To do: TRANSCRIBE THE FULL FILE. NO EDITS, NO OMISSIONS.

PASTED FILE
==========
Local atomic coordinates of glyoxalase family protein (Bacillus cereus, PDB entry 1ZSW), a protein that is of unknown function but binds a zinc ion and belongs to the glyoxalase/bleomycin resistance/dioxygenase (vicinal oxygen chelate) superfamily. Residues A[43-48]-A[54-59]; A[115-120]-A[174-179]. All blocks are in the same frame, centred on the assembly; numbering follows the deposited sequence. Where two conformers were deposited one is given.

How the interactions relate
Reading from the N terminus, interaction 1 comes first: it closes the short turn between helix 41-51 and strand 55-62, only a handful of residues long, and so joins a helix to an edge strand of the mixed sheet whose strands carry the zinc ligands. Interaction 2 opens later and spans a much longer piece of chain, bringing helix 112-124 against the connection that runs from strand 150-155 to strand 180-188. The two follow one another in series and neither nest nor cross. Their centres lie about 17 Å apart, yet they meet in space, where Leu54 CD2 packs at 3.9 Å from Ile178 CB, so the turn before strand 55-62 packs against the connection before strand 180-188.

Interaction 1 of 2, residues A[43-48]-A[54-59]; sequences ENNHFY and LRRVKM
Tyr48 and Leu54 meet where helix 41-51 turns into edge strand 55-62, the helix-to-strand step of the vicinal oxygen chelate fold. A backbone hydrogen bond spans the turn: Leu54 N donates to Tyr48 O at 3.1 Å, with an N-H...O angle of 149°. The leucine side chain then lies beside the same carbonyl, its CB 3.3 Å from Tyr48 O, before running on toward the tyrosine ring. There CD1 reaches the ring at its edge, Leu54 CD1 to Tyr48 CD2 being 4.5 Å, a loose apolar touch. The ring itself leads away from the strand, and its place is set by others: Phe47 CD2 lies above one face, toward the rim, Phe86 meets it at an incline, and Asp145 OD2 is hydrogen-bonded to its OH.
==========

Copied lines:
Local atomic coordinates of glyoxalase family protein (Bacillus cereus, PDB entry 1ZSW), a protein that is of unknown function but binds a zinc ion and belongs to the glyoxalase/bleomycin resistance/dioxygenase (vicinal oxygen chelate) superfamily. Residues A[43-48]-A[54-59]; A[115-120]-A[174-179]. All blocks are in the same frame, centred on the assembly; numbering follows the deposited sequence. Where two conformers were deposited one is given.

How the interactions relate
Reading from the N terminus, interaction 1 comes first: it closes the short turn between helix 41-51 and strand 55-62, only a handful of residues long, and so joins a helix to an edge strand of the mixed sheet whose strands carry the zinc ligands. Interaction 2 opens later and spans a much longer piece of chain, bringing helix 112-124 against the connection that runs from strand 150-155 to strand 180-188. The two follow one another in series and neither nest nor cross. Their centres lie about 17 Å apart, yet they meet in space, where Leu54 CD2 packs at 3.9 Å from Ile178 CB, so the turn before strand 55-62 packs against the connection before strand 180-188.

Interaction 1 of 2, residues A[43-48]-A[54-59]; sequences ENNHFY and LRRVKM
Tyr48 and Leu54 meet where helix 41-51 turns into edge strand 55-62, the helix-to-strand step of the vicinal oxygen chelate fold. A backbone hydrogen bond spans the turn: Leu54 N donates to Tyr48 O at 3.1 Å, with an N-H...O angle of 149°. The leucine side chain then lies beside the same carbonyl, its CB 3.3 Å from Tyr48 O, before running on toward the tyrosine ring. There CD1 reaches the ring at its edge, Leu54 CD1 to Tyr48 CD2 being 4.5 Å, a loose apolar touch. The ring itself leads away from the strand, and its place is set by others: Phe47 CD2 lies above one face, toward the rim, Phe86 meets it at an incline, and Asp145 OD2 is hydrogen-bonded to its OH.